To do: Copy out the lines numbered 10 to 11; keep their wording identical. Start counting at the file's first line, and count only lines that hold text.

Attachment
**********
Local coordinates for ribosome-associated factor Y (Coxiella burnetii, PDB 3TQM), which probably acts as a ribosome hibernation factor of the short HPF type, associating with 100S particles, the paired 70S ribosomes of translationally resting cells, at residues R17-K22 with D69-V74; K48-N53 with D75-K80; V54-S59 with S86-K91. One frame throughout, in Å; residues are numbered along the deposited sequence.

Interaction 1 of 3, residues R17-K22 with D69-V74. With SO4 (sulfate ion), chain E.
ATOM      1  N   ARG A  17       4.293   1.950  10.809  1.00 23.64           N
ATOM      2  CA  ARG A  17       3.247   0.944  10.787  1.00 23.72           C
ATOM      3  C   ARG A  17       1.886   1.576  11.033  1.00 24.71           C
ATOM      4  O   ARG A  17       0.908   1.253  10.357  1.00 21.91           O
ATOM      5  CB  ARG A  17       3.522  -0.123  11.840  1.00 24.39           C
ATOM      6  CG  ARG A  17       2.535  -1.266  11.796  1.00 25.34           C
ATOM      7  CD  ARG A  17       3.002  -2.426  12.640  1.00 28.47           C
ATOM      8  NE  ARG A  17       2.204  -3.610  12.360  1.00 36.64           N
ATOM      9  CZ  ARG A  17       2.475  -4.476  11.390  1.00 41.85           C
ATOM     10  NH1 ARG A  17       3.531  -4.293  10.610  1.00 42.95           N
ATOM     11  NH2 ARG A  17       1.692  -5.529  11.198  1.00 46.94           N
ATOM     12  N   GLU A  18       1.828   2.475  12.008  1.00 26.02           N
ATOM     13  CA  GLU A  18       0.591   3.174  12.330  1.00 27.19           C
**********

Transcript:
ATOM      8  NE  ARG A  17       2.204  -3.610  12.360  1.00 36.64           N
ATOM      9  CZ  ARG A  17       2.475  -4.476  11.390  1.00 41.85           C